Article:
Why Frank Herbert’s “Dune” Is So Difficult to Adapt into a Movie

Why did the likes of David Lynch, Ridley Scott, or Alejandro Jodorowsky failed to adapt Frank Herbert’s masterpiece?

This could easily be a one sentence post.

Because it’s Frank Herbert’s Dune.

But, well, let’s elaborate on that.

First of all, there are two, maybe three works of fiction that have the same level of complexity that Frank Herbert managed to imagine into existence. His attention to detail, to making this future world come to life, almost creates a hallucinatory experience.

I have read Dune once per year ever since I was fifteen years old, and every time I find out new details, every time it feels like a dream from another life.

His vision cannot be easily understood or even translated. We may think we can. His son certainly thinks he can, but the bitter truth is that not even Frank Herbert himself managed to recreate the mastery of his first novel. Somehow, after the first three books of the series, it all becomes convoluted and much too philosophical to make for a great story. It is easy to get lost (and/or bored) by so many iterations of Duncan Idahos.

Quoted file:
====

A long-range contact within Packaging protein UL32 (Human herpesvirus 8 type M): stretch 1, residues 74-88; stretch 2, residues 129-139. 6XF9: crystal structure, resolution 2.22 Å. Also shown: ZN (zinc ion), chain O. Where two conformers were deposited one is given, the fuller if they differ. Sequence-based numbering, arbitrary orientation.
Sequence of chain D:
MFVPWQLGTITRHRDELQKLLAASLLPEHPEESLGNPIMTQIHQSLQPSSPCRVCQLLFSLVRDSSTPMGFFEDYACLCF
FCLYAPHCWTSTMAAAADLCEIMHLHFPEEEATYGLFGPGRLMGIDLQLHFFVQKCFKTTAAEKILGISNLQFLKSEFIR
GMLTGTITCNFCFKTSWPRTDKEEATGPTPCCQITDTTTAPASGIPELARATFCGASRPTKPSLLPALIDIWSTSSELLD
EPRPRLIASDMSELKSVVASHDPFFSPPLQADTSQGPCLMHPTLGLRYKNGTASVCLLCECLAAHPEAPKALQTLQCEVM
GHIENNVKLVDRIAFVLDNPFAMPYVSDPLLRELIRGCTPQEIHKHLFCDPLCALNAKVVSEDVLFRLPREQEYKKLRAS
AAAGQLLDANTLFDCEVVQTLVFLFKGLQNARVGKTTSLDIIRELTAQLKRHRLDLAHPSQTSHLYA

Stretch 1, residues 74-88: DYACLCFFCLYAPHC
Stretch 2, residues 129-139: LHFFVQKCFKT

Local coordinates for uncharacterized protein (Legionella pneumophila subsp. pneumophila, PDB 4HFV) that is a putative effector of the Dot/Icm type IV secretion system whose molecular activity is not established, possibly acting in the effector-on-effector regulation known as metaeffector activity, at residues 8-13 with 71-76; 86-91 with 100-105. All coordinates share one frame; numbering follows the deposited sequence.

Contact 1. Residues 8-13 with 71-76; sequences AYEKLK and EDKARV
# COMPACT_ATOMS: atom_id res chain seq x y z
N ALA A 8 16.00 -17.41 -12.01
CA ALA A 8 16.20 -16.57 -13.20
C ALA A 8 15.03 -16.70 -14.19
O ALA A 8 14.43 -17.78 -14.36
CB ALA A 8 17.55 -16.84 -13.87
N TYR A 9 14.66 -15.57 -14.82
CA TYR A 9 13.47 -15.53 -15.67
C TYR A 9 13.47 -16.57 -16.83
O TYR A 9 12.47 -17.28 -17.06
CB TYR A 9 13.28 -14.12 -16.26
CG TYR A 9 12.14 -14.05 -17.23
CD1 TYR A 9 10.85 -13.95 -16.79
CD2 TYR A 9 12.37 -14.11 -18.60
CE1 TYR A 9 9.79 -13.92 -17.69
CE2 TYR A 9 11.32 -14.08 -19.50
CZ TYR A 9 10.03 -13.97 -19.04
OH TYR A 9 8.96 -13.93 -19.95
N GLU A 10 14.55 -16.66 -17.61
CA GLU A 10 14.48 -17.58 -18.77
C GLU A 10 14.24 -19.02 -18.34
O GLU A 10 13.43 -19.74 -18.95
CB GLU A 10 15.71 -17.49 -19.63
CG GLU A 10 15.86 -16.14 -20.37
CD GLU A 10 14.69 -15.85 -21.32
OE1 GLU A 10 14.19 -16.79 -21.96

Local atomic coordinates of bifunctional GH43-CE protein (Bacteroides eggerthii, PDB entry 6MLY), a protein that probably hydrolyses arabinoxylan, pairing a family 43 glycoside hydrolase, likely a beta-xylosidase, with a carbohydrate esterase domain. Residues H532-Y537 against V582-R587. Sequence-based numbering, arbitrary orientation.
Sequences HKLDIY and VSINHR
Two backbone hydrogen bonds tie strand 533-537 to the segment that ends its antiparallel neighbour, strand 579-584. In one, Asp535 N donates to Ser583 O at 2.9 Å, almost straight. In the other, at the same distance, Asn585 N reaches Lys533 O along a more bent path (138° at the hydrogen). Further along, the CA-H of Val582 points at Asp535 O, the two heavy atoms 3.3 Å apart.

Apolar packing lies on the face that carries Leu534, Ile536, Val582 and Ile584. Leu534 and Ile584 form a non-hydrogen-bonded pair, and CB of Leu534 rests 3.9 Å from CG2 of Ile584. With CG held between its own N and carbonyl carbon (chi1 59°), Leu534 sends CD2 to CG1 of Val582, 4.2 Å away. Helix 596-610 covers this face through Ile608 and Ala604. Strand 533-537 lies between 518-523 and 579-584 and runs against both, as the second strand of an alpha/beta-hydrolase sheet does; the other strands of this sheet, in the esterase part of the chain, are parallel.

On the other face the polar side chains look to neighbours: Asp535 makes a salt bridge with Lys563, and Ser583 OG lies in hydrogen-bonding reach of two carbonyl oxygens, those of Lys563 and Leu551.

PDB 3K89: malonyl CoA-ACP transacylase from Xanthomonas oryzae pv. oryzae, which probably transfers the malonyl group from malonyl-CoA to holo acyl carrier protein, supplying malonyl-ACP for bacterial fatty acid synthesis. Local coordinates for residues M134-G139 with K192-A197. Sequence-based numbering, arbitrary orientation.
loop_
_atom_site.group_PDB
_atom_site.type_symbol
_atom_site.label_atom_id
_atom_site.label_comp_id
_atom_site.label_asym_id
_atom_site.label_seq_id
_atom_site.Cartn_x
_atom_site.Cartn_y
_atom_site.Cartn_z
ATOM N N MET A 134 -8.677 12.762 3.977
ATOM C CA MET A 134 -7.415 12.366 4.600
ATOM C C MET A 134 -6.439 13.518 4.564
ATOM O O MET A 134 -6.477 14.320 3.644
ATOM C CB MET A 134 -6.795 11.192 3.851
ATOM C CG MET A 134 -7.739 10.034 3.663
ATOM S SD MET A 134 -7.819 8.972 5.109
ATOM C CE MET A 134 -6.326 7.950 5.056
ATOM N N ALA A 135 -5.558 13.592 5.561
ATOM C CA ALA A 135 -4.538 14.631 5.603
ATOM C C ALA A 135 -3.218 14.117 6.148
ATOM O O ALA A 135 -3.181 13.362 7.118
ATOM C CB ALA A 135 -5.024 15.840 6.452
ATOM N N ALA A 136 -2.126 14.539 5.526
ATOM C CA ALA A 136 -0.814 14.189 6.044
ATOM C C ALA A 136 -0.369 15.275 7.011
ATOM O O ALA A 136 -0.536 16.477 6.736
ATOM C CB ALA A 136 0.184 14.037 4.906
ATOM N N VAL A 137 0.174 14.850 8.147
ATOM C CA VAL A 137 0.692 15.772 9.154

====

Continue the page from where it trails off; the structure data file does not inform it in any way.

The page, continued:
The first novel is one of the few works of art that are perfect. There’s nothing to change, to add, to remove. There’s nothing you can do with it, except read it over and over again and appreciate the genius of the mind that wrote it all into existence.

I also think that a vast part of the novel’s appeal is comprised of elements that are not easily transferred to a different kind of medium. Why? Because Dune describes a world that is vastly superior to our own in so many ways. Not only technologically, but intellectually as well.

Ever felt dumb when you were a kid and there were grown-ups around you talking adult stuff?

Well, that’s more than half of Frank Herbert’s vision of the future.

Also, there are a lot of subtle nuances in terms of the relationships between the characters, a certain dynamic that is difficult to understand without following Paul Muad’dib’s exact train of thought.

He is a Messiah.

Let me put it this way: there are many movies tackling the crucifixion of Jesus Christ, but not many that try to offer a more comprehensive view of his life.

Why?